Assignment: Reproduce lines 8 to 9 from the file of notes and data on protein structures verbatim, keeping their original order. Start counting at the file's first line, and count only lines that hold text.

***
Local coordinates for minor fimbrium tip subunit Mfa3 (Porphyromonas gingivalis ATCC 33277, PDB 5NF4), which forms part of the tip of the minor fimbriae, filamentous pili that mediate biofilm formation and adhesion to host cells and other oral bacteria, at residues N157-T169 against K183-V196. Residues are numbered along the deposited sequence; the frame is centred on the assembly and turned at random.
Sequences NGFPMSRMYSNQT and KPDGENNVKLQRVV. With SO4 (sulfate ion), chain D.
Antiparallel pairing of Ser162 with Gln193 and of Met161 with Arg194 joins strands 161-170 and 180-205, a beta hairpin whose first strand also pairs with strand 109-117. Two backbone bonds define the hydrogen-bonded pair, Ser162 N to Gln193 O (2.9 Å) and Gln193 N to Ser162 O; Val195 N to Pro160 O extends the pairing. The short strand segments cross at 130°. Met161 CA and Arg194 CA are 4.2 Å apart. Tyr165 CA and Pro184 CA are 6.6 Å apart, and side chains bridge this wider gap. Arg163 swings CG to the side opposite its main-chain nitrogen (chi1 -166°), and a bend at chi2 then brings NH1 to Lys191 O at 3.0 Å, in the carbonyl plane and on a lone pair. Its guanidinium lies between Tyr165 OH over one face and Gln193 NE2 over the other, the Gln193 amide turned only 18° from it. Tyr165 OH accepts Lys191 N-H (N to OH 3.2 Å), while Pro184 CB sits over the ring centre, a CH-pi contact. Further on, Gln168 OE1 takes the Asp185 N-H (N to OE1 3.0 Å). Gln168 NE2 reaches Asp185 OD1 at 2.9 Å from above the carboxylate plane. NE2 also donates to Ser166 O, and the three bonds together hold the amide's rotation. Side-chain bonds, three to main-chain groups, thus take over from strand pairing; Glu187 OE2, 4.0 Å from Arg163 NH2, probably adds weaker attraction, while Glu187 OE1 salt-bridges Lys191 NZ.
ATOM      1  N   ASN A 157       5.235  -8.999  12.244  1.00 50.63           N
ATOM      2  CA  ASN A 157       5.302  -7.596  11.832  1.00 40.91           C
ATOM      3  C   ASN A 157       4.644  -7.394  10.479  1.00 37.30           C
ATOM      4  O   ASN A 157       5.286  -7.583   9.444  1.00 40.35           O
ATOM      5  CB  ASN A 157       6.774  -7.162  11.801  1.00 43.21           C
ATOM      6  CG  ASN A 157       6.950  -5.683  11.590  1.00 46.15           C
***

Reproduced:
ATOM      5  CB  ASN A 157       6.774  -7.162  11.801  1.00 43.21           C
ATOM      6  CG  ASN A 157       6.950  -5.683  11.590  1.00 46.15           C